- Does the platform or method in which I share information with families match our philosophy (traditional report card, photo sharing, written description, etc.)?
Stage 3: Plan Learning Experiences and Instruction
Some teachers choose to organize lesson plans by day and time; others might choose to organize by area in the room. However a teacher decides to structure their thinking, remember to include areas that address the social, emotional, and physical environment, as well. When planning learning experiences for young children spend time considering the environment, materials that support independent exploration, and a teachers’ role in supporting investigation. For example:
- How can I structure the classroom routines to encourage behaviors associated with curiosity and initiative?
- What elements and materials should be present in the environment so children have opportunities to practice these approaches to learning in real and authentic ways?
- What are verbal and non-verbal prompts that adults can use to support this exploration?
Early learning and early childhood curriculum writers face unique challenges because of the developmental characteristics of young children. Curriculum needs to be both developmentally appropriate and responsive to these needs. Without a clear understanding of the purpose and desired outcomes of an early childhood education program, educators can fall into the trap of planning fun activities without an overall intention. Educators should also view early childhood curriculum through the lens of developmentally appropriate and responsive practice or they risk focusing on the traditional academic content at the exclusion of the necessary early childhood elements of exploration, curiosity, and authentic experiences.
Dr. Elizabeth Clarkson began her career in North Carolina, which she still considers her home. After earning a B.A. in birth-kindergarten education at Appalachian State University, she started her first teaching position as a PreK teacher with North Carolina Public Schools and was named the 2004 Teacher of the Year for her school.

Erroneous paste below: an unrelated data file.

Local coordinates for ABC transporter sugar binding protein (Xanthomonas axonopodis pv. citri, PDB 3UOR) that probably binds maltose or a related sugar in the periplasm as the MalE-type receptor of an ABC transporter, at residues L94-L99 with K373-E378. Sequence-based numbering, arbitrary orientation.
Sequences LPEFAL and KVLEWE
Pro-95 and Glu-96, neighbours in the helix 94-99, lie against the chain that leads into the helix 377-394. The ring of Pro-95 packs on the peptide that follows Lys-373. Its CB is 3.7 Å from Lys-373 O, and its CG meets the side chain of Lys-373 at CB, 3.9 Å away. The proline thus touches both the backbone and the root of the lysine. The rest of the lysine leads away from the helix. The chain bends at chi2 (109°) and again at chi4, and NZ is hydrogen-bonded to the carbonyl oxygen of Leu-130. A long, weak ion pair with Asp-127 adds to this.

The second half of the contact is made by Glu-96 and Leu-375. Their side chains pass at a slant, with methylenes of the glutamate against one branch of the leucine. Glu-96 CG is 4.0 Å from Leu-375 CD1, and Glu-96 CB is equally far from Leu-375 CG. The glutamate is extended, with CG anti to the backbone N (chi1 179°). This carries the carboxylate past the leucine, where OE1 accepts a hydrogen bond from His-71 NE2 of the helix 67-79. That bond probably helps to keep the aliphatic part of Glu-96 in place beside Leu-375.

With an interest in young children and international education, Elizabeth completed a short study program in Reggio Emilia, Italy and completed her M.A. in Educational Psychology in Colorado.
Elizabeth served as an Early Reading First Literacy Coach for United Way of Greater Atlanta, working with teachers of prekindergarten students. In 2013, Elizabeth completed her Ed.D in Educational Leadership from the University of Georgia with a dissertation focusing on the relationship between a specific type of professional development, young children’s literacy outcomes, and teacher practices.
Elizabeth began her international career in administration when she moved to Guayaquil, Ecuador and served as the Founding Academic Director for Colegio Menor, Campus Samborondón, a private bilingual school providing an American style education to Ecuadorian children and their families. She continued her international principalship in Rio de Janeiro, Brazil at the American School of Rio de Janeiro as the Lower School Principal.
Elizabeth volunteers her time with AdvancED as a school and district level External Review team member. Currently, Elizabeth is a consultant focusing on early childhood education and early literacy.